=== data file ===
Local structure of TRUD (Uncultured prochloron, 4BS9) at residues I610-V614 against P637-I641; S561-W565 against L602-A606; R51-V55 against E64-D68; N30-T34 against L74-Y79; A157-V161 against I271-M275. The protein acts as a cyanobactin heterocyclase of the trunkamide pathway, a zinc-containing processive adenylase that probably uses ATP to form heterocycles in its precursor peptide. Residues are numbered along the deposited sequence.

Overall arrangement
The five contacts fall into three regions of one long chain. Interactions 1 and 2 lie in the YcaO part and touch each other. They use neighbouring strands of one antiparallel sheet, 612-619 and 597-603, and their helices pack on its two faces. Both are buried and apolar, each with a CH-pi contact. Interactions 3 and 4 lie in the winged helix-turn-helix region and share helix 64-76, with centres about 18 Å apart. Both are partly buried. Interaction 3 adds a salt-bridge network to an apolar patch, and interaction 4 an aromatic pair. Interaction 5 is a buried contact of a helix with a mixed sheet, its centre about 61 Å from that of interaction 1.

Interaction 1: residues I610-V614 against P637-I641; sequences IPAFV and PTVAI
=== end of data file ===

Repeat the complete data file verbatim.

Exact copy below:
Local structure of TRUD (Uncultured prochloron, 4BS9) at residues I610-V614 against P637-I641; S561-W565 against L602-A606; R51-V55 against E64-D68; N30-T34 against L74-Y79; A157-V161 against I271-M275. The protein acts as a cyanobactin heterocyclase of the trunkamide pathway, a zinc-containing processive adenylase that probably uses ATP to form heterocycles in its precursor peptide. Residues are numbered along the deposited sequence.

Overall arrangement
The five contacts fall into three regions of one long chain. Interactions 1 and 2 lie in the YcaO part and touch each other. They use neighbouring strands of one antiparallel sheet, 612-619 and 597-603, and their helices pack on its two faces. Both are buried and apolar, each with a CH-pi contact. Interactions 3 and 4 lie in the winged helix-turn-helix region and share helix 64-76, with centres about 18 Å apart. Both are partly buried. Interaction 3 adds a salt-bridge network to an apolar patch, and interaction 4 an aromatic pair. Interaction 5 is a buried contact of a helix with a mixed sheet, its centre about 61 Å from that of interaction 1.

Interaction 1: residues I610-V614 against P637-I641; sequences IPAFV and PTVAI